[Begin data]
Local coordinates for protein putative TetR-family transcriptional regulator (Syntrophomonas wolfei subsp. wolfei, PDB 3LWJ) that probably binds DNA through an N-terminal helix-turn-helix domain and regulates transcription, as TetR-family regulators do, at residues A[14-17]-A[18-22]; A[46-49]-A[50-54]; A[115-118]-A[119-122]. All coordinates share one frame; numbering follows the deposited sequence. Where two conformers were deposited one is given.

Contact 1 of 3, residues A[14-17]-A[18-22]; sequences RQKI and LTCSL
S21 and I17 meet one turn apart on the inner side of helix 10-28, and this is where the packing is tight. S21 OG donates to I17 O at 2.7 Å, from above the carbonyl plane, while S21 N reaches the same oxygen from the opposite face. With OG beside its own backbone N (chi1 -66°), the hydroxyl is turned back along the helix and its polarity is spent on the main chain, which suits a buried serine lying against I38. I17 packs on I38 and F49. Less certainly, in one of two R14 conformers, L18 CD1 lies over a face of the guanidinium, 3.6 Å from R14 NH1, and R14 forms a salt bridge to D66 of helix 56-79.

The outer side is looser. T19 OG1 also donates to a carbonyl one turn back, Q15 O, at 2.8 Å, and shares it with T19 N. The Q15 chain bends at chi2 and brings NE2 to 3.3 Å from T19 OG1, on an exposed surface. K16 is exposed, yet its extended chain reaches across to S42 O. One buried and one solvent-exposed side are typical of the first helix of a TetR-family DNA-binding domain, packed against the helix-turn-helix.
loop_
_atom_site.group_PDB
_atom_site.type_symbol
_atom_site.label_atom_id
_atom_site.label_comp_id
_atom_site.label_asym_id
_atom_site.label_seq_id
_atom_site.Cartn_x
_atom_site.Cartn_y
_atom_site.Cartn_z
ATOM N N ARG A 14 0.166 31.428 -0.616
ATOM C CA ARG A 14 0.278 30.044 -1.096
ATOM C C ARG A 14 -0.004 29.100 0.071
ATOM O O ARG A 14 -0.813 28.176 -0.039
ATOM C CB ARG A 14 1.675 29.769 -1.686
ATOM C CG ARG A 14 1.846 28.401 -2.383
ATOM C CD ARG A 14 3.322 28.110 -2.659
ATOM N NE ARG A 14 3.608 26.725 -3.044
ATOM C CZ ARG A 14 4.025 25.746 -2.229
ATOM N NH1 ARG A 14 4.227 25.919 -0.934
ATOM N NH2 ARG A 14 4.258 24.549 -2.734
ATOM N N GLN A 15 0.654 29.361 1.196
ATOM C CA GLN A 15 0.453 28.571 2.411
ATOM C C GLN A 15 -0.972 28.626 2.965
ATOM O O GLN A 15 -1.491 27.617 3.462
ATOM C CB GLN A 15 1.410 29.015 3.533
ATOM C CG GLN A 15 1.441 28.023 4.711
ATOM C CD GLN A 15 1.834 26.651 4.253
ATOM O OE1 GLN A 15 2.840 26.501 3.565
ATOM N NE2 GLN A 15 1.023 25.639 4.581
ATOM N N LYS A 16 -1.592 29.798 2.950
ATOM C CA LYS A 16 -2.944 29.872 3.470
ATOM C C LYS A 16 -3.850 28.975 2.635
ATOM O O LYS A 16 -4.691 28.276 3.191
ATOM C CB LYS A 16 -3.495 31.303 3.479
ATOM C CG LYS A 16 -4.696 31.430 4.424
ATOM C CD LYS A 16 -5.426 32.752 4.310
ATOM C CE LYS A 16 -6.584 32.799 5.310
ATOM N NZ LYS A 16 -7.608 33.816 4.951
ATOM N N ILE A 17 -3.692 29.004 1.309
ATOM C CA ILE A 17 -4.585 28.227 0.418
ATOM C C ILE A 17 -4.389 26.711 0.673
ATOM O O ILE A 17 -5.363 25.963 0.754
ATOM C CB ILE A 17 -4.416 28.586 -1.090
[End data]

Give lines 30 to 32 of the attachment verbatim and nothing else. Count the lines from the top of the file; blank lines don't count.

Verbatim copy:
ATOM C CB GLN A 15 1.410 29.015 3.533
ATOM C CG GLN A 15 1.441 28.023 4.711
ATOM C CD GLN A 15 1.834 26.651 4.253